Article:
The older theologians used to say that the soul is a kind of sailboat, the Holy Spirit is the wind which fills its sails and drives it forward, and the gusts of wind are the gifts of the Spirit. Lacking his impulse and his grace, we do not go forward.
The Holy Spirit draws us into the mystery of the living God and saves us from the threat of a Church which is gnostic and self-referential, closed in on herself; he impels us to open the doors and go forth to proclaim and bear witness to the good news of the Gospel, to communicate the joy of faith, the encounter with Christ. The Holy Spirit is the soul of mission.
The events that took place in Jerusalem almost two thousand years ago are not something far removed from us; they are events which affect us and become a lived experience in each of us. The Pentecost of the Upper Room in Jerusalem is the beginning, a beginning which endures. The Holy Spirit is the supreme gift of the risen Christ to his apostles, yet he wants that gift to reach everyone.
As we heard in the Gospel, Jesus says: “I will ask the Father, and he will give you another Advocate to remain with you forever” (Jn 14:16). It is the Paraclete Spirit, the “Comforter”, who grants us the courage to take to the streets of the world, bringing the Gospel! The Holy Spirit makes us look to the horizon and drive us to the very outskirts of existence in order to proclaim life in Jesus Christ. Let us ask ourselves: do we tend to stay closed in on ourselves, on our group, or do we let the Holy Spirit open us to mission? Today let us remember these three words: newness, harmony and mission.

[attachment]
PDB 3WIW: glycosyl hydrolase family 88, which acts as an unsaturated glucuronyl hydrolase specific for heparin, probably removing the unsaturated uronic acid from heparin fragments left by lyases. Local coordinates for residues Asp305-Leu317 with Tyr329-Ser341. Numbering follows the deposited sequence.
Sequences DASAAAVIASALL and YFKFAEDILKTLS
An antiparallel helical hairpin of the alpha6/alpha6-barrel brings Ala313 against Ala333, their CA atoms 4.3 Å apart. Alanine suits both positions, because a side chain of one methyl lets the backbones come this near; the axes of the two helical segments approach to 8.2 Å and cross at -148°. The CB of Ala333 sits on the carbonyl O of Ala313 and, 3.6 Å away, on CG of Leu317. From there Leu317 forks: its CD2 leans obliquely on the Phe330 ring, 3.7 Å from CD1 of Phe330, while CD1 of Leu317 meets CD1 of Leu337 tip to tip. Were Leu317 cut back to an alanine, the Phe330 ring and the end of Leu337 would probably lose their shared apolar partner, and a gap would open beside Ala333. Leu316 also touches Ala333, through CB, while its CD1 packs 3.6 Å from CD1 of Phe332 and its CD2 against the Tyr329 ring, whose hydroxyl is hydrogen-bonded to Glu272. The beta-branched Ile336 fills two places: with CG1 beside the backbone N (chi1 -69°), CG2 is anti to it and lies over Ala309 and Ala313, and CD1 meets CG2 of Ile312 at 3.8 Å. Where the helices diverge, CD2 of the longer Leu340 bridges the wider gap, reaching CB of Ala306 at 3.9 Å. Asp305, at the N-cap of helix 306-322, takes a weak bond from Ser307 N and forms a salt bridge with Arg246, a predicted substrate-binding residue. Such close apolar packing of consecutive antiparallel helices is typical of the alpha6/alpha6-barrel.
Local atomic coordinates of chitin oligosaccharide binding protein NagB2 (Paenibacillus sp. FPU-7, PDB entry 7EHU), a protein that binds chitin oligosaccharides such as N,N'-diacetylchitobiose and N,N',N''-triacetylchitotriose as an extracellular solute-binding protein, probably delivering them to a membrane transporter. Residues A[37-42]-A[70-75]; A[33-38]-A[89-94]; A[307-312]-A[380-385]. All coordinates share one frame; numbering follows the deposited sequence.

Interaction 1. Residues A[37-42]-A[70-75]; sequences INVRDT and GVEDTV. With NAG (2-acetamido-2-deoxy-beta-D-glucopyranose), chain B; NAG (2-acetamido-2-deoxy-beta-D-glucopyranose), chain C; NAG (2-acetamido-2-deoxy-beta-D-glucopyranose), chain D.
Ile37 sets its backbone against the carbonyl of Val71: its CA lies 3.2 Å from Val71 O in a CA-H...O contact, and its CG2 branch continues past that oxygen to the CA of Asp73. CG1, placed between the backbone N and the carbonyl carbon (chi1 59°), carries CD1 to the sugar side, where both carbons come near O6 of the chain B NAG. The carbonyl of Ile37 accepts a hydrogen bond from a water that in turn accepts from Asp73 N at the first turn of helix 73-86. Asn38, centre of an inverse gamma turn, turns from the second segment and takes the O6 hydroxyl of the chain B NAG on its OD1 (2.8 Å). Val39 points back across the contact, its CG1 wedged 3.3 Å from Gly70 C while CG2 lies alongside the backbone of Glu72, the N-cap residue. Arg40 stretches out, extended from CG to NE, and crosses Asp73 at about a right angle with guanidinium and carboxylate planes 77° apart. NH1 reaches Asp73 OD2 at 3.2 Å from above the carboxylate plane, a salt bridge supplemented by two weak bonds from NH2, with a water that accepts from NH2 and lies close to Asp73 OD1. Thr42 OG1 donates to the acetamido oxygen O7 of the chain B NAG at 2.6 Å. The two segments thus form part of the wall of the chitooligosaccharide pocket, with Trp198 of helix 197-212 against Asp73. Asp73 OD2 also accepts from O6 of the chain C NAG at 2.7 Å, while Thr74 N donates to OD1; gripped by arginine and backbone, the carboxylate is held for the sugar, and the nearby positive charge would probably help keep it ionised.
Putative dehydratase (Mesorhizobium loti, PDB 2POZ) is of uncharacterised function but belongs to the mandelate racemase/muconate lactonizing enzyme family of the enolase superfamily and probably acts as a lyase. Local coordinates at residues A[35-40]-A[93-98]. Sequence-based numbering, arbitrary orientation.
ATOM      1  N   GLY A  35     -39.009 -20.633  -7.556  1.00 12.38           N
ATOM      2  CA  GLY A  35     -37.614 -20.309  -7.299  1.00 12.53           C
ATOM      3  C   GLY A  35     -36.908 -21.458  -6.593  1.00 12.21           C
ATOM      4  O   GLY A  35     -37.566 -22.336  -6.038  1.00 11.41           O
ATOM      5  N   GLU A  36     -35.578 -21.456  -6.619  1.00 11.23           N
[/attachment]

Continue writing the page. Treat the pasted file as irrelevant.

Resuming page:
Pope Francis, Homily, Pentecost Sunday, May 19, 2013
Reflection – Well, here we have it once again. This has been the consistent call of Pope Francis to the Church virtually from day one of his pontificate, now a mere two months old (is it just me, or does it seem like much, much longer?).
Go out! Don’t be self-referential! Go to the outskirts! Be missionary! This has been the constant message of this man to the whole Church, and one that we all have to take very seriously.
My own personal version of this word, which (if I can be somewhat personal) the Lord has been saying to my heart long before Pope Francis’ election has been a very simple one: More! The Lord always asks ‘more’ of us. More what? Well, your mileage may vary. More love, for sure. More generosity, absolutely. Something more, something added, something on top of what we already are doing/being in our lives.
It is not really a matter, often, of ‘doing’ more. Rather, it is a matter first of letting the Holy Spirit expand our hearts to ‘be’ more. But it seems to me that it is essential in being a vibrant, living Christian that we accept the fact that God never lets us stay still for too long: there is always the great divine ‘More’ beckoning us onward. ‘Being a Christian’ and ‘being comfortable’ do not have a great Venn diagram-style overlap.
This can feel burdensome and heavy to some, I realize. But actually it is liberating and energizing. When we are not growing, we are dying. And when we are dying, our energies all go to self-preservation and self-protection. This is that self-enclosed Christianity the pope is talking about. Feeling ourselves to be a beleaguered frail fading aging minority, we retreat into our parishes or ecclesial and personal fortresses, and husband all our remaining energies, which are less every year, into keeping them going ‘just they way they always have.’
It is the Holy Spirit who is the Lord and giver of life who breaks us out of these fortresses. The ‘more’ of God is not just more work and more projects, but more life, more love, more joy, more enthusiasm, more grace. More!
You know, it is funny. I have now typed the word ‘more’ about twenty times in this post. Every time my mind has made a bilingual pun – in Greek the word more is foolish – Erasmus of Rotterdam dedicated his sublime In Praise of Folly to his good friend Thomas More in one of the great historical literary puns.